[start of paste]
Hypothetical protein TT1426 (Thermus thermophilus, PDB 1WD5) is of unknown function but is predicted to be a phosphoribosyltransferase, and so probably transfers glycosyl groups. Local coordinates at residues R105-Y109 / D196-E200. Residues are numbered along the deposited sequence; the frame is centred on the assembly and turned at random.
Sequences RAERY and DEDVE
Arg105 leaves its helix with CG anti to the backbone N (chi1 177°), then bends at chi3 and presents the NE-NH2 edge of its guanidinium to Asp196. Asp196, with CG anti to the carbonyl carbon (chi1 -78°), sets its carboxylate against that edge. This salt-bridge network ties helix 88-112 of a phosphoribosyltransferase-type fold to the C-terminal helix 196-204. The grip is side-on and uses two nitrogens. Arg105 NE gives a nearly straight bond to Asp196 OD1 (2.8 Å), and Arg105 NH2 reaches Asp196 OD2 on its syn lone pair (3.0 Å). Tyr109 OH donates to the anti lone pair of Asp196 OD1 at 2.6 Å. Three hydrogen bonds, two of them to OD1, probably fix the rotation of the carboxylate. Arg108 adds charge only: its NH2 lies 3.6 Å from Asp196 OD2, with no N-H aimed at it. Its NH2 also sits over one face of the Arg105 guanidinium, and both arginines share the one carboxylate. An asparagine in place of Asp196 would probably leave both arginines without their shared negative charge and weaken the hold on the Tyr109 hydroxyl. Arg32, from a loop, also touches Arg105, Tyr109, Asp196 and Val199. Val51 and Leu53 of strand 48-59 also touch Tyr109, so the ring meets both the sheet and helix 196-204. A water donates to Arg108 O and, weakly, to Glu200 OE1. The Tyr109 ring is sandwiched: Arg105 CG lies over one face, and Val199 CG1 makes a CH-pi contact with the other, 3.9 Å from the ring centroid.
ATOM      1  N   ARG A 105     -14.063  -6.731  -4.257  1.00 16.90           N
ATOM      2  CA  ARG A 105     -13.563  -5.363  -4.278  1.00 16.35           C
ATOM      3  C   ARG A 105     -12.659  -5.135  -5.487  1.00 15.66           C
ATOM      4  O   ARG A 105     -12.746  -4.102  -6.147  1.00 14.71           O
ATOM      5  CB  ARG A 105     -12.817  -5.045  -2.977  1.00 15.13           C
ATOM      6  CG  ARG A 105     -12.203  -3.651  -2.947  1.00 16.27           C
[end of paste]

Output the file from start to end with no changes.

Hypothetical protein TT1426 (Thermus thermophilus, PDB 1WD5) is of unknown function but is predicted to be a phosphoribosyltransferase, and so probably transfers glycosyl groups. Local coordinates at residues R105-Y109 / D196-E200. Residues are numbered along the deposited sequence; the frame is centred on the assembly and turned at random.
Sequences RAERY and DEDVE
Arg105 leaves its helix with CG anti to the backbone N (chi1 177°), then bends at chi3 and presents the NE-NH2 edge of its guanidinium to Asp196. Asp196, with CG anti to the carbonyl carbon (chi1 -78°), sets its carboxylate against that edge. This salt-bridge network ties helix 88-112 of a phosphoribosyltransferase-type fold to the C-terminal helix 196-204. The grip is side-on and uses two nitrogens. Arg105 NE gives a nearly straight bond to Asp196 OD1 (2.8 Å), and Arg105 NH2 reaches Asp196 OD2 on its syn lone pair (3.0 Å). Tyr109 OH donates to the anti lone pair of Asp196 OD1 at 2.6 Å. Three hydrogen bonds, two of them to OD1, probably fix the rotation of the carboxylate. Arg108 adds charge only: its NH2 lies 3.6 Å from Asp196 OD2, with no N-H aimed at it. Its NH2 also sits over one face of the Arg105 guanidinium, and both arginines share the one carboxylate. An asparagine in place of Asp196 would probably leave both arginines without their shared negative charge and weaken the hold on the Tyr109 hydroxyl. Arg32, from a loop, also touches Arg105, Tyr109, Asp196 and Val199. Val51 and Leu53 of strand 48-59 also touch Tyr109, so the ring meets both the sheet and helix 196-204. A water donates to Arg108 O and, weakly, to Glu200 OE1. The Tyr109 ring is sandwiched: Arg105 CG lies over one face, and Val199 CG1 makes a CH-pi contact with the other, 3.9 Å from the ring centroid.
ATOM      1  N   ARG A 105     -14.063  -6.731  -4.257  1.00 16.90           N
ATOM      2  CA  ARG A 105     -13.563  -5.363  -4.278  1.00 16.35           C
ATOM      3  C   ARG A 105     -12.659  -5.135  -5.487  1.00 15.66           C
ATOM      4  O   ARG A 105     -12.746  -4.102  -6.147  1.00 14.71           O
ATOM      5  CB  ARG A 105     -12.817  -5.045  -2.977  1.00 15.13           C
ATOM      6  CG  ARG A 105     -12.203  -3.651  -2.947  1.00 16.27           C